White Soda Bread with Onion and Caraway
4 cups cake flour
1/2 tablespoon caraway seeds (I find that most American recipes for "Irish" Soda Bread call for much more caraway than I care for)
1 teaspoon baking-soda
1 teaspoon sea salt
1 onion, thinly sliced and lightly caramelized in 2 tablespoons of lard/butter.
2 cups (about) buttermilk
Preheat oven to 425°F.
Lightly flour baking sheet.
Mix flour, caraway seeds, if using, baking soda and salt in large bowl.
Stir the onions into 1½ cups buttermilk and stir this mixture into the flour to form moist clumps. Add up to ½ cup more buttermilk if necessary. [The proportion of liquid to dry ingredients is crucial, as different flours have different absorption limits. The dough should not be too moist, to hold its shape, but too dry becomes quite unpalatable once baked].
Gather dough into ball.
Turn out onto lightly floured surface and knead just until dough holds together, about 1 minute. [The true secret of Irish soda bread, which I found in a Bon Appetit Special on Ireland years ago, is the age-old instruction that between mixing and baking the bread no more than 3 minutes should transpire].
Shape dough into 6-inch-diameter by 2-inch-high round. [I like quite a roughly shaped ball to make the crust more interesting].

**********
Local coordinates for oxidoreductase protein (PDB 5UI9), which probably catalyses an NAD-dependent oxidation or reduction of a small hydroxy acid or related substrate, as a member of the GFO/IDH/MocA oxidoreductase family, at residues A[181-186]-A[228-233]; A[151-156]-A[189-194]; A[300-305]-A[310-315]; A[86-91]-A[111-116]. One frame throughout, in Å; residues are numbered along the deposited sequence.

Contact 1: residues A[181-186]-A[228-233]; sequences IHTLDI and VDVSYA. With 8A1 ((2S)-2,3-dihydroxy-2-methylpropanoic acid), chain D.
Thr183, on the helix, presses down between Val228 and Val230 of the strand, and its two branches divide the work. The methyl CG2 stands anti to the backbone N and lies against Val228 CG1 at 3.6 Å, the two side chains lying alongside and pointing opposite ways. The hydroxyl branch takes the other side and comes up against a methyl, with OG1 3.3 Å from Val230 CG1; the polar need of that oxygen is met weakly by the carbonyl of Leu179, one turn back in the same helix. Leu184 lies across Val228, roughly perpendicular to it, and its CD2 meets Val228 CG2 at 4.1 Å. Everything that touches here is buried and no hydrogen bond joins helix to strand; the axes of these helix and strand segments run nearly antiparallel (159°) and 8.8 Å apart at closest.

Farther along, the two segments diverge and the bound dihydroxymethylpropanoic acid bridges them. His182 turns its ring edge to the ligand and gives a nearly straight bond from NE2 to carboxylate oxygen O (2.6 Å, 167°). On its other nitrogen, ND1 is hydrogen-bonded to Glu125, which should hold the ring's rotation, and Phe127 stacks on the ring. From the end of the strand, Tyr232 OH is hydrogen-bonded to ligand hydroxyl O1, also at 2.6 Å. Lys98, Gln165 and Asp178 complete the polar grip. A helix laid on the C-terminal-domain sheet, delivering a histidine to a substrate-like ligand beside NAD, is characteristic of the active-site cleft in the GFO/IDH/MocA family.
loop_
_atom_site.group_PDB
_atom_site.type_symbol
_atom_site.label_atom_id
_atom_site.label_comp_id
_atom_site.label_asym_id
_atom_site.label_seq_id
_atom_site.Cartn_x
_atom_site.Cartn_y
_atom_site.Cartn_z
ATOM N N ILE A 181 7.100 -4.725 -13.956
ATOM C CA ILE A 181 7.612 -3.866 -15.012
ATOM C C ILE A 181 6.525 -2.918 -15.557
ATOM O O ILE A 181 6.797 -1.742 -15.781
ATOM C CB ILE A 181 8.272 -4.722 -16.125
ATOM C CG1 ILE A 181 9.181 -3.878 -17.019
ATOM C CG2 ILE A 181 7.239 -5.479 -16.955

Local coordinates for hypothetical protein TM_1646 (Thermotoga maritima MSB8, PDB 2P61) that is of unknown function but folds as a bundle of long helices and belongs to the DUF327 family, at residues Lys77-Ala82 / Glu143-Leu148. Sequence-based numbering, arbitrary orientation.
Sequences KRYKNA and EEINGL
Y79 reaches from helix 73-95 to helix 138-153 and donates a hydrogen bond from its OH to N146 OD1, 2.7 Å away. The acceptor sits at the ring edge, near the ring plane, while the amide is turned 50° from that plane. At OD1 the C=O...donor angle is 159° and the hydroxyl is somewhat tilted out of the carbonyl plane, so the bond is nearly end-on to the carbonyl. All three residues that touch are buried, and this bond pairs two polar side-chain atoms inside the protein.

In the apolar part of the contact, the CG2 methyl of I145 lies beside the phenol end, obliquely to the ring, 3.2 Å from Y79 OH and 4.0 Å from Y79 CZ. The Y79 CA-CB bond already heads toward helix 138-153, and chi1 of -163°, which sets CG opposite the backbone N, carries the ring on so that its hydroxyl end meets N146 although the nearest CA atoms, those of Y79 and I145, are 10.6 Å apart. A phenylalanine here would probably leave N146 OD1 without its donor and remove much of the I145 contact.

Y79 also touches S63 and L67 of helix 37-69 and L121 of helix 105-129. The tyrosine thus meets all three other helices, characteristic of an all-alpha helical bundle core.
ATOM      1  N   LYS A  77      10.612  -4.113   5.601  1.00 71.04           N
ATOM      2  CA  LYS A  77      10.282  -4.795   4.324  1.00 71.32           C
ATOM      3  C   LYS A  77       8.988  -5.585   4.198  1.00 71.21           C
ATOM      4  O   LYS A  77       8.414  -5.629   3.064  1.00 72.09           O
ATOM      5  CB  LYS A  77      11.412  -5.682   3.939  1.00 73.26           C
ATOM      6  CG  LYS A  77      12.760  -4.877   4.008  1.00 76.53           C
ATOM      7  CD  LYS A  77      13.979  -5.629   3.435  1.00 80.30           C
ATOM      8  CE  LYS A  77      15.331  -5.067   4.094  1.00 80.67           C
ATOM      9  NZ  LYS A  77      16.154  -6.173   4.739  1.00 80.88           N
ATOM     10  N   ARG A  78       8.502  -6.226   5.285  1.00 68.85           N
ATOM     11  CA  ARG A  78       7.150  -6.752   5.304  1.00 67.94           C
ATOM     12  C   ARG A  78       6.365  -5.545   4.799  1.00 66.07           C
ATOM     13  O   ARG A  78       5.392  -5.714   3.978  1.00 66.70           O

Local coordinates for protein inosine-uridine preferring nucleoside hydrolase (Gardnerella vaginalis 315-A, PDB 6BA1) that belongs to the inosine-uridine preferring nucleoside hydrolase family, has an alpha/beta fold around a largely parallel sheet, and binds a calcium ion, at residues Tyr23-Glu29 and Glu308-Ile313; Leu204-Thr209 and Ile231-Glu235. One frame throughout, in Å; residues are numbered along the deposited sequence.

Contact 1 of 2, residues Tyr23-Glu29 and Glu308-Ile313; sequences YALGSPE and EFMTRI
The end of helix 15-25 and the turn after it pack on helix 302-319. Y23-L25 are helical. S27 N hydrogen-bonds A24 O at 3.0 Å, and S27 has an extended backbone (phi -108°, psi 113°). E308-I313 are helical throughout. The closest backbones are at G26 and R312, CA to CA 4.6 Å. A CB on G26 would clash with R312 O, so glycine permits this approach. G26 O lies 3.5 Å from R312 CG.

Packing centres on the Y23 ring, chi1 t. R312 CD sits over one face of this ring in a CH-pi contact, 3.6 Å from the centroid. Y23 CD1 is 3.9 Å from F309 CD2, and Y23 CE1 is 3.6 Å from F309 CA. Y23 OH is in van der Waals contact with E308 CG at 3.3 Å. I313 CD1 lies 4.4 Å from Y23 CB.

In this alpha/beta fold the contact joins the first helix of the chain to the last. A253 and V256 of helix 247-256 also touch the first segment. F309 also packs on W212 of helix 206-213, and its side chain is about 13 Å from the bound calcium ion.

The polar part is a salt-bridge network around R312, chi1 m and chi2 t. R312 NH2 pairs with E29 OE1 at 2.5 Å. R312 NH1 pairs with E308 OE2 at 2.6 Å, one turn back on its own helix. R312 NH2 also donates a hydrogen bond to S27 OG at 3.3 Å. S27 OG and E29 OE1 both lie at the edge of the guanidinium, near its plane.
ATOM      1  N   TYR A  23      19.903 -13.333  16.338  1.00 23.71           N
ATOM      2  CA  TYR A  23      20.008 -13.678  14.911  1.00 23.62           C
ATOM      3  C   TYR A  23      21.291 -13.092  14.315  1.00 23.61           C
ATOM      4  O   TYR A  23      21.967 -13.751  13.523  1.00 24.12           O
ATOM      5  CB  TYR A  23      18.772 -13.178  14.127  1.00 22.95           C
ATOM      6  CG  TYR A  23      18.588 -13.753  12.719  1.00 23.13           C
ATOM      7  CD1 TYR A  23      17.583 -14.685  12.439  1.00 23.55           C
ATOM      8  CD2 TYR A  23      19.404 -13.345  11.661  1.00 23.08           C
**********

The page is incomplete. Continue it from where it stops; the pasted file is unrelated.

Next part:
Place on prepared baking sheet.
Cut 1-inch-deep X across top of bread, extending almost to edges.
Bake until bread is golden brown and sounds hollow when tapped on bottom, about 35 - 45 minutes. [Do not overbake].
Transfer bread to rack and cool completely.
Pairs Well With
Bon Appétit May 1996 [I wouldn’t be surprised if this were the issue in which I originally found the recipe!]
This recipe is based on a plain white soda bread recipe I found at epicurious.com.
Sometimes I add ½ cup raisins to the salty onion bread, which goes especially well with butter and sharp Cheddar cheese.
The onion could also be replaced with 1 cup of raisins, 1 – 2 teaspoons of cinnamon and 1 tablespoon of sugar for a sweeter bread.